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Chapter XXXVII.—Marcus’ System Explained by Irenæus; Marcus’ Vision; The Vision of Valentinus Revealing to Him His System.

For also the blessed presbyter Irenæus, having approached the subject of a refutation in a more unconstrained spirit, has explained such washings and redemptions, stating more in the way of a rough digest735735    Hippolytus has already employed this word, ἁδρομέστερον, in the Proœmium. It literally means, of strong or compact parts. Hippolytus, however, uses it in contrast to the expression λεπτομέρης, in reference to his Summary of Heresies. Bunsen thinks that Hippolytus means to say that Irenæus expressed himself rather too strongly, and that the Marcosians, on meeting with Irenæus’ assertions, indignantly repudiated them. Dr. Wordsworth translates ἁδρομερῶς (in the Proœmium), “with rude generality,”—a rendering scarcely in keeping with the passage above. what are their practices. (And it appears that some of the Marcosians,) on meeting with (Irenæus’ work), deny that they have so received (the secret word just alluded to), but they have learned that always they should deny. Wherefore our anxiety has been more accurately to investigate, and to discover minutely what are the (instructions) which they deliver in the case of the first bath, styling it by some such name; and in the case of the second, which they denominate Redemption. But not even has this secret of theirs escaped (our scrutiny). For these opinions, however, we consent to pardon Valentinus and his school.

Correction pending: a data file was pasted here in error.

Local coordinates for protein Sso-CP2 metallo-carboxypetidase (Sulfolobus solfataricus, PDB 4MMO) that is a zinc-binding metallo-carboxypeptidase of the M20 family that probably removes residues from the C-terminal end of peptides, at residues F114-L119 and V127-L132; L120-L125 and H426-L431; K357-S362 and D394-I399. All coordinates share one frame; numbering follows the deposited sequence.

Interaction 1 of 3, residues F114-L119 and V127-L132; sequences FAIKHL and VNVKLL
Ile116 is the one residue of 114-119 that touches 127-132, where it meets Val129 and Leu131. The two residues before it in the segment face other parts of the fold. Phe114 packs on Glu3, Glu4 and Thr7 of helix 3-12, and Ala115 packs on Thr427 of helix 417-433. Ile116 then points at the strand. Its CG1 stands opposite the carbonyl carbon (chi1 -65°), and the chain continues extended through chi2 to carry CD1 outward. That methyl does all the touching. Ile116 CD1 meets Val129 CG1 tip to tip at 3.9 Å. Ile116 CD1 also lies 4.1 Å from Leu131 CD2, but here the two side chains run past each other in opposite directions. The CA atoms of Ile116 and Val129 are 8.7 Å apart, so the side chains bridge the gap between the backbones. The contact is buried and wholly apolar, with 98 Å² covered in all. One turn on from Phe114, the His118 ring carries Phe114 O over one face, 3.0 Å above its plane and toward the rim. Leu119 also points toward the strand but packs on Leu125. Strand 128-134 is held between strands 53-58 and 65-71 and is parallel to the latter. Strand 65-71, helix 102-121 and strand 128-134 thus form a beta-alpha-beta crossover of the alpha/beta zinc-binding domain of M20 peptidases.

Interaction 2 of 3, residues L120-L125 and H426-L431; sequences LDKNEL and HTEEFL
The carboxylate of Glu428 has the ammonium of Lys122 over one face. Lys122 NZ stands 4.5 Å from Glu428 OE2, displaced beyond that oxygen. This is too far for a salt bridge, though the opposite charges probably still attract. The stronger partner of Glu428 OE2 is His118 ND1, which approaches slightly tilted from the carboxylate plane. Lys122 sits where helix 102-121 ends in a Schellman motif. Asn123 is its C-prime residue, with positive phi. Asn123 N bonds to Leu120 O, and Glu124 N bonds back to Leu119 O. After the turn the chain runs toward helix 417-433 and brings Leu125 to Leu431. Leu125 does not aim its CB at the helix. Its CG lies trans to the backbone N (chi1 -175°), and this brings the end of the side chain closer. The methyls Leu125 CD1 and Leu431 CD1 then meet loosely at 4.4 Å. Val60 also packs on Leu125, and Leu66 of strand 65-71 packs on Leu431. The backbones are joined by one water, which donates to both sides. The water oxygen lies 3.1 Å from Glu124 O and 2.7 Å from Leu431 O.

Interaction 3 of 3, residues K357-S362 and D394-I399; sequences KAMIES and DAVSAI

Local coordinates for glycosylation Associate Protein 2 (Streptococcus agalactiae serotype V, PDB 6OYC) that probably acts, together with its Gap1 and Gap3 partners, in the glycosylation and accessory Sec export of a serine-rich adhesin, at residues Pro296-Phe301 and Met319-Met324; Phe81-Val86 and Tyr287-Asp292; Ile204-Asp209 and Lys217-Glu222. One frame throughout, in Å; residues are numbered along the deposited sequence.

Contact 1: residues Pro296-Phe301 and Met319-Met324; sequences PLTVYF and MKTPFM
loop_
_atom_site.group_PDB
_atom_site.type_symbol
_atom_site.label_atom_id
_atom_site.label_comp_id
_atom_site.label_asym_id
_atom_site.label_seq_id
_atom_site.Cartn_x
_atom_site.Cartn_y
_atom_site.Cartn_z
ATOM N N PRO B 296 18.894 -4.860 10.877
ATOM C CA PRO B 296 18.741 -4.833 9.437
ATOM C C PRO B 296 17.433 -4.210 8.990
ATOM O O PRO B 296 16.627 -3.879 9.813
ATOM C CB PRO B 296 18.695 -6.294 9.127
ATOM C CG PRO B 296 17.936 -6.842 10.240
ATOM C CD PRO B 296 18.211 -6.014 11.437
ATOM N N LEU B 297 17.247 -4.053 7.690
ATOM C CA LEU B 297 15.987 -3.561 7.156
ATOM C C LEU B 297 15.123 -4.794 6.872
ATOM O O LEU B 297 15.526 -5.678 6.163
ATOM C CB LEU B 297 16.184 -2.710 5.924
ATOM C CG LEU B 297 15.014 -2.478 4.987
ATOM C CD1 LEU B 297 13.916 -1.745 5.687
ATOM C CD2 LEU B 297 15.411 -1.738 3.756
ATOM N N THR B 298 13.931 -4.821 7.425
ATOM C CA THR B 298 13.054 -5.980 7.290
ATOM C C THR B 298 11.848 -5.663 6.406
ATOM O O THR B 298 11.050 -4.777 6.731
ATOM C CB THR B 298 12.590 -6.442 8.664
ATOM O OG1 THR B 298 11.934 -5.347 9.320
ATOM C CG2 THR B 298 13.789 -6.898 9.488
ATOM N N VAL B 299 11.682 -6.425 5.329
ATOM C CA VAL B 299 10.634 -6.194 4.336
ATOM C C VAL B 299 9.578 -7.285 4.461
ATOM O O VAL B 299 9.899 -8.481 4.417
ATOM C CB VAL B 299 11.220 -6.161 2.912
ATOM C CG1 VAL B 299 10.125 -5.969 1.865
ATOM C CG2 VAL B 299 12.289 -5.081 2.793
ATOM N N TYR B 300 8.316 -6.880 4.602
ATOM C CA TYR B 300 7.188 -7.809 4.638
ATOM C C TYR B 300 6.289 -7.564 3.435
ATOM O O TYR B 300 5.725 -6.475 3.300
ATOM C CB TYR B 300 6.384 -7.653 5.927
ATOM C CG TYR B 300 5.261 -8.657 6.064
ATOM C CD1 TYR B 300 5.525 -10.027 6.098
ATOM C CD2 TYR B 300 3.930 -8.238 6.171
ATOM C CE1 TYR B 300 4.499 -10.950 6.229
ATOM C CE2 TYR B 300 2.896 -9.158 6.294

But Marcus, imitating his teacher, himself also feigns a vision, imagining that in this way he would be magnified. For Valentinus likewise alleges that he had seen an infant child lately born; and questioning (this child), he proceeded to inquire who it might be. And (the child) replied, saying that he himself is the Logos, and then subjoined a sort of tragic legend; and out of this (Valentinus) wishes the heresy attempted by him to consist. Marcus, making a similar attempt736736    The largest extract from Irenæus is that which follows—the explanation of the heresy of Marcus. From this to the end of book vi. occurs in Irenæus likewise. Hippolytus’ text does not always accurately correspond with that of his master. The divergence, however, is inconsiderable, and may sometimes be traceable to the error of the transcriber. with this (heretic), asserts that the Tetrad came to him in the form of a woman,—since the world could not bear, he says, the male (form) of this Tetrad, and that she revealed herself who she was, and explained to this (Marcus) alone the generation of the universe, which she never had revealed to any, either of gods or of men, expressing herself after this mode: When first the self-existent Father, He who is inconceivable and without substance, He who is neither male nor female, willed that His own ineffability should become realized in something spoken, and that His invisibility should become realized in form, He opened His mouth, and sent forth similar to Himself a Logos. And this (Logos) stood by Him, and showed unto Him who he was, viz., that he himself had been manifested as a (realization in) form of the Invisible One. And the pronunciation of the name was of the following description.  He was accustomed to utter the first word of the name itself, which was Arche, and the syllable of this was (composed) of four737737    Hippolytus uses two words to signify letters, στοιχεῖον and γράμμα. The former strictly means an articulate sound as the basis of language or of written words, and the latter the sound itself when represented by a particular symbol or sign. letters. Then he subjoined the second (syllable), and this was also (composed) of four letters.  Next he uttered the third (syllable), which was (composed) of ten letters; and he uttered the fourth (syllable), and this was (composed) of twelve letters. Then ensued the pronunciation of the entire name, (composed) of thirty letters, but of four syllables. And each of the elements had its own peculiar letters, and its own peculiar form, and its own peculiar pronunciation, as well as figures and images. And not one of these was there that beholds the form of that (letter) of which this was an element. And of course none of them could know the pronunciation of the (letter) next to this, but (only) as he himself pronounces it, (and that in such a way) as that, in pro94nouncing the whole (word), he supposed that he was uttering the entire (name).  For each of these (elements), being part of the entire (name), he denominates (according to) its own peculiar sound, as if the whole (of the word). And he does not intermit sounding until he arrived at the last letter of the last element, and uttered it in a single articulation. Then he said, that the restoration of the entire ensued when all the (elements), coming down into the one letter, sounded one and the same pronunciation, and an image of the pronunciation he supposed to exist when we simultaneously utter the word Amen.738738    [Rev. iii. 14. A name of Christ.  This word is travestied as the name Logos also, most profanely.] And that these sounds are those which gave form to the insubstantial and unbegotten Æon, and that those forms are what the Lord declared to be angels—the (forms) that uninterruptedly behold the face of the Father.

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